Keywords

  • infection prevention
  • infection control
  • antimicrobial resistance
  • antimicrobial stewardship
  • healthcare epidemiology
  • hospital
  • covid-19
  • sars-cov-2
  • pandemic

Published Papers (6 papers)

Order results
Result details
Select all
Export citation of selected articles as:

Research

Jump to: Review

Article
Performance of Antigen-Based Testing as Frontline Diagnosis of Symptomatic COVID-19
Medicina 2021, 57(8), 852; https://0-doi-org.brum.beds.ac.uk/10.3390/medicina57080852 - 21 Aug 2021
Viewed by 491
Abstract
Background and Objectives: To evaluate the performance of antigen-based detection tests as the frontline diagnosis of coronavirus disease 2019 (COVID-19). Materials and Methods: We conducted a nationwide retrospective cohort study in Mexico. A cross-sectional analysis of a cohort study was conducted [...] Read more.
Background and Objectives: To evaluate the performance of antigen-based detection tests as the frontline diagnosis of coronavirus disease 2019 (COVID-19). Materials and Methods: We conducted a nationwide retrospective cohort study in Mexico. A cross-sectional analysis of a cohort study was conducted in Mexico and data from 15,408 suspected (all of them symptomatic) cases of COVID-19 were analyzed. The results of antigen-based tests were compared with those obtained by molecular (polymerase chain reaction-based) assays. Results: The antigen-based tests showed sensitivity below 50% and high specificity in all the analyzed age groups. The highest Youden index (J) was observed among adults aged 25–44 years old (45.5, 95% CI 43.7–47.3). Conclusions: We documented the poor performance of serologic techniques as frontline diagnosis of symptomatic COVID-19 and inaccurate results may impact negatively on pandemic progression. Full article
Article
The Prospect of Lactoferrin Use as Adjunctive Agent in Management of SARS-CoV-2 Patients: A Randomized Pilot Study
Medicina 2021, 57(8), 842; https://0-doi-org.brum.beds.ac.uk/10.3390/medicina57080842 - 19 Aug 2021
Viewed by 656
Abstract
Background and Objectives: Preventive, adjunctive and curative properties of lactoferrin have been evaluated since the first wave of severe acute respiratory syndrome coronavirus (SARS-CoV), a viral respiratory disease, emerged 18 years ago. Despite the discovery of new vaccine candidates, there is currently [...] Read more.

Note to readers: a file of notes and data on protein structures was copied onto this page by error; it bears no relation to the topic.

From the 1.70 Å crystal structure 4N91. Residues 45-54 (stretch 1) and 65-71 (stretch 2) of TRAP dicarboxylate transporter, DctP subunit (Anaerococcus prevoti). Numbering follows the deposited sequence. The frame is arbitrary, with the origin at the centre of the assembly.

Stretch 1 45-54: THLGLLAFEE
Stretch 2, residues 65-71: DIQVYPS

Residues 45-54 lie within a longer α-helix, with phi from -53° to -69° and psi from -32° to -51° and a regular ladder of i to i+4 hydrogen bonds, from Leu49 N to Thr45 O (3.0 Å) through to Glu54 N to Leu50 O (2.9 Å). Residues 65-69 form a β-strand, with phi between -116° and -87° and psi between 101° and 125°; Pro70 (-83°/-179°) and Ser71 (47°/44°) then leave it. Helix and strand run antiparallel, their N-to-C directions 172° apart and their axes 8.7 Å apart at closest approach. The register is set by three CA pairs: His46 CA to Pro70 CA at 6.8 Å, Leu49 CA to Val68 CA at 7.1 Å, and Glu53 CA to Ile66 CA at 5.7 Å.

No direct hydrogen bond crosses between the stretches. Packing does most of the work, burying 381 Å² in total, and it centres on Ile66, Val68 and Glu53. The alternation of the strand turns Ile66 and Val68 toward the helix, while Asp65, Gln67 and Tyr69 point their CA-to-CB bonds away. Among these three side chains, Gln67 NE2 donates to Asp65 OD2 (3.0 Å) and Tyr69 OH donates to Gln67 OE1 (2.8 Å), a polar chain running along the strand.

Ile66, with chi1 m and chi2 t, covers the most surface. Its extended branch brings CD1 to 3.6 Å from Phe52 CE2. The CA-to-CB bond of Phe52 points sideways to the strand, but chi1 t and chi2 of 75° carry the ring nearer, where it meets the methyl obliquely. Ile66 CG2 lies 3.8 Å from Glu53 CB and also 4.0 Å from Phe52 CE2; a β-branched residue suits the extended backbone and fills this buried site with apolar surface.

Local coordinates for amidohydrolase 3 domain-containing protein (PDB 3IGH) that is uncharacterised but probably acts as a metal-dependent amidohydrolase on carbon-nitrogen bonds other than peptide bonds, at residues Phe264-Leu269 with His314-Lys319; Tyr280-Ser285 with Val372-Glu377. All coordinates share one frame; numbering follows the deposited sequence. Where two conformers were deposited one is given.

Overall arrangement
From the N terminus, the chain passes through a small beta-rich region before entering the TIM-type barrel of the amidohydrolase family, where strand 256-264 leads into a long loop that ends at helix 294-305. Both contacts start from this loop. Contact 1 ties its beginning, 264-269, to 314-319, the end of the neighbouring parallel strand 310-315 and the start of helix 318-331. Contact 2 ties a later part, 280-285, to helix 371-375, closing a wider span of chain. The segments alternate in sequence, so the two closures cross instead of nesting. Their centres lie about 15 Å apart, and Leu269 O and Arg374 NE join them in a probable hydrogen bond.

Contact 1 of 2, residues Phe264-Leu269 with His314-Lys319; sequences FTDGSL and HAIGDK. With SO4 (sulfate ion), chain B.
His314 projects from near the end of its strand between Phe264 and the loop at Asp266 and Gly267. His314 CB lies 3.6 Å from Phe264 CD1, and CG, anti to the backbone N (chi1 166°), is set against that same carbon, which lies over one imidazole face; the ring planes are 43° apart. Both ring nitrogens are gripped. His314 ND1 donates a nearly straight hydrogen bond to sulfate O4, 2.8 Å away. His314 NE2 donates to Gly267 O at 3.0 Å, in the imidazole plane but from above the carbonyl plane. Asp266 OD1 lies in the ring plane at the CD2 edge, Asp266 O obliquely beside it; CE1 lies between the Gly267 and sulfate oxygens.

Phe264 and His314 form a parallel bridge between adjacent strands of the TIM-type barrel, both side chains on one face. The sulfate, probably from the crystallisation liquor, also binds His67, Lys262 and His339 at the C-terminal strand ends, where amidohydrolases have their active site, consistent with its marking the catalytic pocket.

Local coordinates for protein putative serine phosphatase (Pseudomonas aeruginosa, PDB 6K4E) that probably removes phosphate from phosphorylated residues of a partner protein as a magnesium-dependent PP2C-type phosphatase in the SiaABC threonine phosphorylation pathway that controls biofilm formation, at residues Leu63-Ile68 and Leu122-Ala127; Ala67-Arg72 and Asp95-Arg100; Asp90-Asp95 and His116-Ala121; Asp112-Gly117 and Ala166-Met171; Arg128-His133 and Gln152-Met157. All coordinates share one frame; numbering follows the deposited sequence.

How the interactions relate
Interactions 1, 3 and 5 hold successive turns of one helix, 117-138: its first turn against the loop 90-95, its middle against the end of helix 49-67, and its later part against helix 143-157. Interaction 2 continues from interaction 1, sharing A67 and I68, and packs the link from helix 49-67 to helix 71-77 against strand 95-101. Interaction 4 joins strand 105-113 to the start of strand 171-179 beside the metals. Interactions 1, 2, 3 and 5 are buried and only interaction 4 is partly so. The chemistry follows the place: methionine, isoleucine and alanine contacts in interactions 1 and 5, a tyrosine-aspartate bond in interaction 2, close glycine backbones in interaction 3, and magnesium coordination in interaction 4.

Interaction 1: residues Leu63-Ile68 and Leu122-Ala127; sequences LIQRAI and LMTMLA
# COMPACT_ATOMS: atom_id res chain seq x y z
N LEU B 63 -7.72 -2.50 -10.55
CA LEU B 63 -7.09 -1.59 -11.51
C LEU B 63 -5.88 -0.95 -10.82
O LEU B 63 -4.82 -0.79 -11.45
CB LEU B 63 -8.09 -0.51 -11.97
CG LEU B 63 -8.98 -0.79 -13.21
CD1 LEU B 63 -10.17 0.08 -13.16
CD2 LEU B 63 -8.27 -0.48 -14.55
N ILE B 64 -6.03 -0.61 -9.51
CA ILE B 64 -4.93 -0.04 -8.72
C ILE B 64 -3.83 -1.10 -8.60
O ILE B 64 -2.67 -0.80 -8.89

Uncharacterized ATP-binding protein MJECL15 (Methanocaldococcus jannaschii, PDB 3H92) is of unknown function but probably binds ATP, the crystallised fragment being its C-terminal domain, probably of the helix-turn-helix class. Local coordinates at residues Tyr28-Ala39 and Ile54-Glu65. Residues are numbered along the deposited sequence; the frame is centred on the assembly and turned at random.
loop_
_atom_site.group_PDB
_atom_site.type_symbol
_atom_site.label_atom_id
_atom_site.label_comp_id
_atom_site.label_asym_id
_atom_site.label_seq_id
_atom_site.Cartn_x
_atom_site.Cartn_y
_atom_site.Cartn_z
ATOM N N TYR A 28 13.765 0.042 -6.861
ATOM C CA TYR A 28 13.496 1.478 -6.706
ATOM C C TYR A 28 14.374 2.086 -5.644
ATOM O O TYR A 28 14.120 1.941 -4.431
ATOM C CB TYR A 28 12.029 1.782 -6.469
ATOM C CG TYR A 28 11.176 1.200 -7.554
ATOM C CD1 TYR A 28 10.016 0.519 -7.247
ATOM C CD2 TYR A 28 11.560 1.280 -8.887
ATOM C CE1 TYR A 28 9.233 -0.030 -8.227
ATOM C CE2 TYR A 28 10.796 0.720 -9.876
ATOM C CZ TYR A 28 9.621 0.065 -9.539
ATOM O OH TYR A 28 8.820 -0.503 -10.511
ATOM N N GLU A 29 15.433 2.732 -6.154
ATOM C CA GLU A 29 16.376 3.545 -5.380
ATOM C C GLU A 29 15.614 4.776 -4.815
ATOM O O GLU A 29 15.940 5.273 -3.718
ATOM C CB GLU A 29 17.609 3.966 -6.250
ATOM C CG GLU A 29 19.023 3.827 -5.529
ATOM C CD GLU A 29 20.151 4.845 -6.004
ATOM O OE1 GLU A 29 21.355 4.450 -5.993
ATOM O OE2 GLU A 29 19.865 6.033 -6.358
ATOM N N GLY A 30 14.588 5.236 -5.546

Background and Objectives: Preventive, adjunctive and curative properties of lactoferrin have been evaluated since the first wave of severe acute respiratory syndrome coronavirus (SARS-CoV), a viral respiratory disease, emerged 18 years ago. Despite the discovery of new vaccine candidates, there is currently no widely approved treatment for SARS-CoV-2 (COVID-19). Strict adherence to infection prevention and control procedures, as well as vaccines, can, however, prevent the spread of SARS-CoV-2. This study aimed to evaluate the efficacy of lactoferrin treatment in improving clinical symptoms and laboratory indices among individuals with mild to moderate coronavirus disease-19 (COVID-19). Materials and Method: A randomized, prospective, interventional pilot study conducted between 8 July and 18 September 2020 used a hospital-based sample of 54 laboratory-confirmed participants with mild to moderate symptoms of COVID-19. Randomization into a control and two treatment groups ensured all groups received the approved Egyptian COVID-19 management protocol; only treatment group participants received lactoferrin at different doses for seven days. Clinical symptoms and laboratory indices were assessed on Days 0, 2 and 7 after starting treatments. Mean values with standard deviation and one-way analysis of variance with least significant difference of demographic and laboratory data between control and treatment groups were calculated. Results: Our study showed no statistically significant difference among studied groups regarding recovery of symptoms or laboratory improvement. Conclusions: Further research into therapeutic properties particularly related to dosage, duration and follow-up after treatment with lactoferrin in individuals with COVID-19 is required. Full article
Show Figures

Figure 1

Communication
Effectiveness of BNT162b2 COVID-19 Vaccine in Preventing Severe Symptomatic Infection among Healthcare Workers
Medicina 2021, 57(8), 746; https://0-doi-org.brum.beds.ac.uk/10.3390/medicina57080746 - 23 Jul 2021
Viewed by 742
Abstract